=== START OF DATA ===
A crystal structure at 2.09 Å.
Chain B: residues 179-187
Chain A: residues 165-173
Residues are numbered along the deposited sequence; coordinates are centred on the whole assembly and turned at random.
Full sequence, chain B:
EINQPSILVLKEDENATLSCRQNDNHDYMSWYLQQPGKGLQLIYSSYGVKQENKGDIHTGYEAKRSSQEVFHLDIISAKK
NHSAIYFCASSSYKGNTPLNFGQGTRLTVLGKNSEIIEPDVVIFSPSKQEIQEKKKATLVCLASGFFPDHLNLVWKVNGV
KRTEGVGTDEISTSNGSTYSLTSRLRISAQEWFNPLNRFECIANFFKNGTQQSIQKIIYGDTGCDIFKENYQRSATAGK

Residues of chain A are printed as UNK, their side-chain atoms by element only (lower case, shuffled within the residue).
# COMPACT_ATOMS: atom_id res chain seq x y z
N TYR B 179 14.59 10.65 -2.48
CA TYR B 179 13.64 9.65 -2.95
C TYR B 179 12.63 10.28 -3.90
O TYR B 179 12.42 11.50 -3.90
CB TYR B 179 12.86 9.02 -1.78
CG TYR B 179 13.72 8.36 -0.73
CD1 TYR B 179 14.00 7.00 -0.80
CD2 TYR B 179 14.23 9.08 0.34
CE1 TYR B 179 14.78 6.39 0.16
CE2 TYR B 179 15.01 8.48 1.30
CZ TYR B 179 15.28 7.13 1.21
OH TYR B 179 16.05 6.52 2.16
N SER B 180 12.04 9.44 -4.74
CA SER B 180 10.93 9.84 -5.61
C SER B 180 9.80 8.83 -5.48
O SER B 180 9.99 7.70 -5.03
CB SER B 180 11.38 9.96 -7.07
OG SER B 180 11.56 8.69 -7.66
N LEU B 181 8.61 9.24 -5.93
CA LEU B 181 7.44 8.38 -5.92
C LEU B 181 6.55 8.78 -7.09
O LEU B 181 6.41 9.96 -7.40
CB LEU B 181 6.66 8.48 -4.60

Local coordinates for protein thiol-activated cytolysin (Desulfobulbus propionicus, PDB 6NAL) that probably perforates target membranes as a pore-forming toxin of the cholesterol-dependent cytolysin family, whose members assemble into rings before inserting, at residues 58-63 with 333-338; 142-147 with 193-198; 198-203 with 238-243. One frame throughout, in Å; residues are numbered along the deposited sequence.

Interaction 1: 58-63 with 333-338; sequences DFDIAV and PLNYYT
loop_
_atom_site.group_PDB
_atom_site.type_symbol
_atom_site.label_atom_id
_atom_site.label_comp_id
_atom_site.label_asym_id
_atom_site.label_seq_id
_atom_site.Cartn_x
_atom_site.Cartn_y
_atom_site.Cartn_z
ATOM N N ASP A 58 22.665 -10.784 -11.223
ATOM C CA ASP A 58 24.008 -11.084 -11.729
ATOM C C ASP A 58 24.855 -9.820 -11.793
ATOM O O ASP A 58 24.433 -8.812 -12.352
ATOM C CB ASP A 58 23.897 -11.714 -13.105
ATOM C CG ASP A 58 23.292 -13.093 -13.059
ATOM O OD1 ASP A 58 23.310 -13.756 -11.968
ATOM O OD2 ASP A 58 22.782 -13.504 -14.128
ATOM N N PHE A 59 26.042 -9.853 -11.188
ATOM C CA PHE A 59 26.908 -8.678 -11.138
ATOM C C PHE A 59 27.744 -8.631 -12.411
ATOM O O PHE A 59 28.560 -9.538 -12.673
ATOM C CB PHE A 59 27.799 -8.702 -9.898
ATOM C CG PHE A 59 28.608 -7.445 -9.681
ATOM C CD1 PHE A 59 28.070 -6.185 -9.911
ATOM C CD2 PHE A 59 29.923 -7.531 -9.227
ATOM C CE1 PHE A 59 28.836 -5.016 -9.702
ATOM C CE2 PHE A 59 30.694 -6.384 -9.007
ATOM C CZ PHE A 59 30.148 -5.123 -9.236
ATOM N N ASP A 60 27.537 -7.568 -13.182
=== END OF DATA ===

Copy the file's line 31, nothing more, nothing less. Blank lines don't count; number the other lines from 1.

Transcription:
C LEU B 181 6.55 8.78 -7.09